A Consumer's Guide to The Purchasing Funnel - LifeQuotes.com

A Consumer’s Guide to The Purchasing Funnel

By Debbie Klimas, LifeQuotes.com

Consumers travel through purchasing funnel, also called a marketing funnel, when deciding to buy a product, such as life insurance. Who to buy from and what type of life insurance policy to buy are what agencies hope to answer in a marketing quest to make you a customer. But what the purchasing funnel is and what steps a consumer makes within it, is something the average person may not think twice about.


The purchasing funnel begins with Awareness. The very first step a life insurance agency will do is make you aware of the types of policies they sell and subsequently they will make you aware of their business. Every prospective purchaser becomes that agency’s “lead.”  A lead is a consumer that is interested in buying a life insurance policy that an agency offers for sale. The goal behind awareness is that one agency will attempt to reach out to a lead and motivate that lead to buy from them versus another company. The advertisements or sales agents will communicate why a consumer should be buying from them and not their competitor. 


The second step in the purchasing funnel is Interest.  Life insurance agencies regularly watch the market and will poll leads’ interests and buying history to research what a particular demographic needs or wants. Then the agency will work to hold the interest of the lead and gain his or her trust as a supplier of this insurance policy.  If a consumer does not believe in the agency, chances are he or she will not believe in the products an agency highlights for sale. 


Next step is Consideration. As a consumer there are many different types of life insurance policies to choose from, how long of a term, how much coverage to purchase, or what riders would be useful to the consumer, as well as what insurance carrier offers the most comprehensive and competitively priced product to meet the consumer’s needs in life insurance. Why would a consumer buy a mirror-image product from one insurance carrier and not another? The answer is found in the expertise of the brokerage agency and fosters a consumer’s consideration. A consumer eventually will decide that a particular policy best suits their needs for life insurance and will also decide to trust the advise of one brokerage firm over another. This is consideration and is an important step because if this platform is not reached, the insurance agency does not have a viable lead because the consumer is not intent on making a purchase.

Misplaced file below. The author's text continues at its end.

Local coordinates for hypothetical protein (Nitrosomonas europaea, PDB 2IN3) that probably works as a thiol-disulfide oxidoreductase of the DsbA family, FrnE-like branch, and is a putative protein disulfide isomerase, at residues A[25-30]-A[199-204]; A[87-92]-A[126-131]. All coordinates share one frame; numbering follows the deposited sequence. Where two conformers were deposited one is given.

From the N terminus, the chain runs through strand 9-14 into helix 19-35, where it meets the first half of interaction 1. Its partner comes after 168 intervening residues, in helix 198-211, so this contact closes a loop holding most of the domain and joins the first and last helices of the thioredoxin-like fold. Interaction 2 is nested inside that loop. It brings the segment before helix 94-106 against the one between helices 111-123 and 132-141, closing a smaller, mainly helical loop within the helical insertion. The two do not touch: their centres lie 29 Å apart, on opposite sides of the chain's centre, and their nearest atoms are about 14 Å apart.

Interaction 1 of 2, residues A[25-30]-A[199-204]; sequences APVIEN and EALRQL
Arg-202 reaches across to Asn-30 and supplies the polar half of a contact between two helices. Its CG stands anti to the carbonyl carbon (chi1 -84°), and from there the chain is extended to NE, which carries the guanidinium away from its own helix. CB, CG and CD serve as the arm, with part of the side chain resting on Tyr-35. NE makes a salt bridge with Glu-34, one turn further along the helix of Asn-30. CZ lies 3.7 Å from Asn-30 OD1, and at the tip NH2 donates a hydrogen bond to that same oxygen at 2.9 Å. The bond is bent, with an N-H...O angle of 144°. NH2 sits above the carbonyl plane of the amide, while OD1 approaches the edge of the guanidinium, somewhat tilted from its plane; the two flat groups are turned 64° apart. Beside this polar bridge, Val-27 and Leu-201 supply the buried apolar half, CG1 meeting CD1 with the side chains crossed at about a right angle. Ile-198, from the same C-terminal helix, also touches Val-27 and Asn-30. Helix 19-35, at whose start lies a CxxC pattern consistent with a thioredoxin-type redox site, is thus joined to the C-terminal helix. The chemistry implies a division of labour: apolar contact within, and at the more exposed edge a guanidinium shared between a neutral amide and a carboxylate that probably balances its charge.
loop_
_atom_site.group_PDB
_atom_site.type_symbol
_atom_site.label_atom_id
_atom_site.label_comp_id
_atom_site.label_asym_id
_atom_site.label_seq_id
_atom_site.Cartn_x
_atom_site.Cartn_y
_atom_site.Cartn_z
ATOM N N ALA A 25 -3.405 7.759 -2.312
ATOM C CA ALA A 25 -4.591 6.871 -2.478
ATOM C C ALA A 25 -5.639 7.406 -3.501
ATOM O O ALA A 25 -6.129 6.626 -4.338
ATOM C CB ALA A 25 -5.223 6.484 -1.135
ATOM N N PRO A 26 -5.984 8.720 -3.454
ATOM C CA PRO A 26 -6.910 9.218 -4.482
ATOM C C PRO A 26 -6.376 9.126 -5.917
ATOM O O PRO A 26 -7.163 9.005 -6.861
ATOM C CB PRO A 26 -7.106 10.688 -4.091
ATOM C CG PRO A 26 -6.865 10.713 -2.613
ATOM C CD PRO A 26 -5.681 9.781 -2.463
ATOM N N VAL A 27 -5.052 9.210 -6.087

Intent is the fourth step in the purchasing funnel. The intent to buy is when the prospective lead shows enough interest in a policy to buy it, but has not yet made the final leap to do so. A sales agent needs to keep working to ensure the lead does not slip away or forget about what policy may best suit their goals and belief in the agency’s lead to the consumer’s goal. A sales agent will work to answer every question a lead has and offer a viable option to them that the agent’s company offers for sale.


Following intent to buy comes Evaluation.  A lead has decided that, yes, this is the policy wanted. He or she still, however, has not cemented their decision to buy. The lead has yet to commit to the purchase and is taking in all the information routed to them from advertising, word of mouth, the sales agent’s comparison reports and advice, plus any of the consumer’s own research done in the marketplace.  And a final comparison is made. During evaluation, prospective life insurance agencies will work to stay as fresh an image as possible in that lead’s mind.


Finally, the consumer completes their research, evaluation and comparison in the purchasing funnel and makes the Purchase. A company has now successfully converted a lead into a customer and hopefully a happy customer who has truly gotten what they wanted. Zig Zagler, author for over 50 years of more than 29 sales and motivational books, reaffirms this approach with, “Stop selling. Start helping.” 

Companies thrive on the residual emotions of their customers since referrals of friends and family are the most effective marketing tool a company can utilize. A 2013 Nielsen Global Survey of Trust in Advertising of over 29,000 people in more than 58 countries found that 84% of people trust recommendations from people they know. Making them “the most influential form of advertising.” 

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